Just Mercy: A Story of Justice and Redemption, authored by Equal Justice Initiative (EJI) Executive Director Bryan Stevenson, is a New York Times Bestseller. The non-fiction book tells the story of EJI, which is based in Montgomery, Ala., and the important work it does in the pursuit of human rights and the advancement of justice. EJI is a non-profit organization that provides legal representation to indigent defendants and prisoners who believe they have been denied fair and just treatment in the legal system.
Brian has been recognized nationally for his work challenging bias against the poor and people of color in the criminal justice system. He has assisted in securing relief for dozens of condemned prisoners, advocated for poor people and developed community-based reform litigation aimed at improving the administration of criminal justice. Just Mercy is described by publisher Random House as:
A powerful true story about the potential for mercy to redeem us, and a clarion call to fix our broken system of justice—from one of the most brilliant and influential lawyers of our time.
Bryan Stevenson was a young lawyer when he founded the Equal Justice Initiative, a legal practice dedicated to defending those most desperate and in need: the poor, the wrongly condemned, and women and children trapped in the farthest reaches of our criminal justice system. One of his first cases was that of Walter McMillian, a young man who was sentenced to die for a notorious murder he insisted he didn’t commit. The case drew Bryan into a tangle of conspiracy, political machinations, and legal brinksmanship—and transformed his understanding of mercy and justice forever.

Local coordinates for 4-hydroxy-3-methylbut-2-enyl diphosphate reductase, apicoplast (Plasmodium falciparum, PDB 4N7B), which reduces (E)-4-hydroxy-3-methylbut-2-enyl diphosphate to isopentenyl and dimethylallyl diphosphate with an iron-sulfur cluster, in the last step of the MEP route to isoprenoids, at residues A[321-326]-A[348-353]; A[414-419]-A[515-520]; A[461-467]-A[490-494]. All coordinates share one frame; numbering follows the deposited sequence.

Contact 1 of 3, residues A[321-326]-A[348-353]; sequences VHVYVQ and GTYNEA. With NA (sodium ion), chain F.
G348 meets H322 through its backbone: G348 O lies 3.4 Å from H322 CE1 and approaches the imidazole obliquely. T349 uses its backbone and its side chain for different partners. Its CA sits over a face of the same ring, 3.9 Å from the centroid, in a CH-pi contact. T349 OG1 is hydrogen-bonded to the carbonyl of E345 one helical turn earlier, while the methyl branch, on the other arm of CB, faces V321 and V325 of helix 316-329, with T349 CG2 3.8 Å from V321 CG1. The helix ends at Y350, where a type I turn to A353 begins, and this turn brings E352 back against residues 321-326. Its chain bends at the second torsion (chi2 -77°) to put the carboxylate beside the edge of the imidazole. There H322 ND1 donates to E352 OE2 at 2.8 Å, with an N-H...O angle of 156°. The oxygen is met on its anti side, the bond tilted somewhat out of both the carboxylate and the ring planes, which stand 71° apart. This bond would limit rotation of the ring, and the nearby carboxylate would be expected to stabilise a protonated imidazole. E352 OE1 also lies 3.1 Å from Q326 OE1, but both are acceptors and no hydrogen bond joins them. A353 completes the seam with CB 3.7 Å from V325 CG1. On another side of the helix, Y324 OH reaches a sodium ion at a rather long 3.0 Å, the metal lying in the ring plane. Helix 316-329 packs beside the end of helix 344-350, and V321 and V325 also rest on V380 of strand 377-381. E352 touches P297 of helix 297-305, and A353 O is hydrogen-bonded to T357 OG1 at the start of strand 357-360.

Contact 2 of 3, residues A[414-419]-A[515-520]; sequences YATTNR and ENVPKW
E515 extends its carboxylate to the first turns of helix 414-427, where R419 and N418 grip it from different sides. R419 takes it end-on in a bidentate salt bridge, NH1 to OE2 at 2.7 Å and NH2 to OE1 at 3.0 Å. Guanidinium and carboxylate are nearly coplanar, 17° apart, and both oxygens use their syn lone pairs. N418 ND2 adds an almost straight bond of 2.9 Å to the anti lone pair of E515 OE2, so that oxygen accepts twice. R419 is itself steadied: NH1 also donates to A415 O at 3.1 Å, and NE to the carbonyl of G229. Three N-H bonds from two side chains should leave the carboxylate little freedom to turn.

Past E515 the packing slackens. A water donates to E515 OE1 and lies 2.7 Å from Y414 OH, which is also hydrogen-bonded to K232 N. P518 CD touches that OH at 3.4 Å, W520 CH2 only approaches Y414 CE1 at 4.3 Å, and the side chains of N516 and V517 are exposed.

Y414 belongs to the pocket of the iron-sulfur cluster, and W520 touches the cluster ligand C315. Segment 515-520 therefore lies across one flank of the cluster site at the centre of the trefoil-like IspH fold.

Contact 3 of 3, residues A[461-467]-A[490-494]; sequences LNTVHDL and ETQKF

Just Mercy is at once an unforgettable account of an idealistic, gifted young lawyer’s coming of age, a moving window into the lives of those he has defended, and an inspiring argument for compassion in the pursuit of justice.
Among its core missions, EJI works on behalf of children who have been sentenced as adults and sent to adult prisons; for those who have been sentenced to the death penalty, to help correct the serious legal errors that “infect the administration of capital punishment;” to address race and poverty in America and the astounding number of black men who are incarcerated; as well as working for prison and sentencing reform. Bryan and the Equal Justice Initiative do an excellent job for the folks they serve. I recommend this book.
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